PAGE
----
Roughly half of West's heating system is electronic, while the other half operates by air pressure through the original pneumatic system (crews machine their own parts when something breaks because the systems are no longer made). Sections of the 177,302 square feet of roofing have developed leaks. Restrooms are patched with tiles of varying colors because the matching ones can no longer be ordered.
Because the plan is to replace the entire building over time, not much of the $159 million is being spent right now to fix the smaller issues at the school. What's being done instead, Orsborn said, is creating new learning spaces that can be better used by 21st-century students.
The plan is to build the new West Albany from the back forward, adding on to the south end and remodeling the north until a new building is complete.
Crews will clip off five classrooms at the end of F Hall, which extends from the rear of the building, and square off the remaining space for the first phase of new construction. Classes that meet in the affected F Hall rooms are to be moved to computer labs, testing centers and other flexible use spaces on the main campus, Orsborn said.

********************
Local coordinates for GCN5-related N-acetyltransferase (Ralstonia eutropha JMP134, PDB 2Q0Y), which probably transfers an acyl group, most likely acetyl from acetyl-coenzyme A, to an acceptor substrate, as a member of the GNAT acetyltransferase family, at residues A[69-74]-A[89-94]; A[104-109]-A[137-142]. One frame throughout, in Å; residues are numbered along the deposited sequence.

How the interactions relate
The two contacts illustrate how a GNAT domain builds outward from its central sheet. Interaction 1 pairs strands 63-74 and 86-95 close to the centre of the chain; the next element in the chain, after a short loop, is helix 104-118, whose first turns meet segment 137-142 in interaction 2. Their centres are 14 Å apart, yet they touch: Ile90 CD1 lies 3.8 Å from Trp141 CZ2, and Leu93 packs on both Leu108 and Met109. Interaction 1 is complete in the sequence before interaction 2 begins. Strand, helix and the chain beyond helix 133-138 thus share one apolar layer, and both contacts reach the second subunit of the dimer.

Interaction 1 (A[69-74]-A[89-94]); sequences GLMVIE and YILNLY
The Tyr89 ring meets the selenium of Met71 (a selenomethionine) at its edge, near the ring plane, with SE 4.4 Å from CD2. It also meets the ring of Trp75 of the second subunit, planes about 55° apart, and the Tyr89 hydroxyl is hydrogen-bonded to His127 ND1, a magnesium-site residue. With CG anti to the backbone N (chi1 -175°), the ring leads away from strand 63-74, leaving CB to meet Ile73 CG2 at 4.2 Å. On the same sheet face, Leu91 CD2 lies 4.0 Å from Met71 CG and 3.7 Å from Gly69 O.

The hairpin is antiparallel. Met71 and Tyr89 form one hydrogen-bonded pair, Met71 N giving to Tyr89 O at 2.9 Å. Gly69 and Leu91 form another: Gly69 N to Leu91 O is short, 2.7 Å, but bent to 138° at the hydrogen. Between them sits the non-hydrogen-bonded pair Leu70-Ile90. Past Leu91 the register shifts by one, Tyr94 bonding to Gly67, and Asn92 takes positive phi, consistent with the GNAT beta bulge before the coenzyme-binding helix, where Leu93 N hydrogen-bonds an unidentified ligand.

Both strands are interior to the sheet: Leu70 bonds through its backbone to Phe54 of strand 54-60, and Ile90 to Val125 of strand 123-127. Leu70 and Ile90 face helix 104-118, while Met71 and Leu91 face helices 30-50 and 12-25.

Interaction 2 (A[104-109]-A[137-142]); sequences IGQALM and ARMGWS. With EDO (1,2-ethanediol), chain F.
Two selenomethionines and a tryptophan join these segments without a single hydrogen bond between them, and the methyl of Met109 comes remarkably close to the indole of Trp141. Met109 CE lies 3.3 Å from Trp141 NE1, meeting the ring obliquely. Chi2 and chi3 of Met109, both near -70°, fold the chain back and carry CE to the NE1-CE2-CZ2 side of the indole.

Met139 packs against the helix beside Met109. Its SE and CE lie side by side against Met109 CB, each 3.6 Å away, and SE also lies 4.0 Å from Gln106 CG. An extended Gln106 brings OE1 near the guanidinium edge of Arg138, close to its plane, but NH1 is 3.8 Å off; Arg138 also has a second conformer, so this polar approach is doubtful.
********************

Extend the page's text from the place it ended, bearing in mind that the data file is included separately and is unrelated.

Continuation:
The first phase of construction will include adding an auxiliary gym, which will also be used for health occupations, right next to the west side of the current gym. Health occupations classrooms will be put in at the rear of the building so they'll have direct access to the gym space, Orsborn said.
Rooms for a print lab and a student store, plus the entrance space to a new commons, will sit next to the health occupations classrooms. Those areas will fill the squared-off space at the rear of the current campus.
Extending south from that new square will be more new construction. The new commons area will connect a pair of two-story wings.
The west side will hold band, choir, drama and a performing arts center on the ground floor (roughly where the current tennis courts stand) and audio, video and computer labs upstairs. To the east will be art and administration offices on the ground floor and business classes plus more art and "maker spaces" upstairs.
In between the two wings will be West Albany's new front entrance: on the south side of the current campus, with a view of the ballfields at Liberty Elementary School from the front office windows.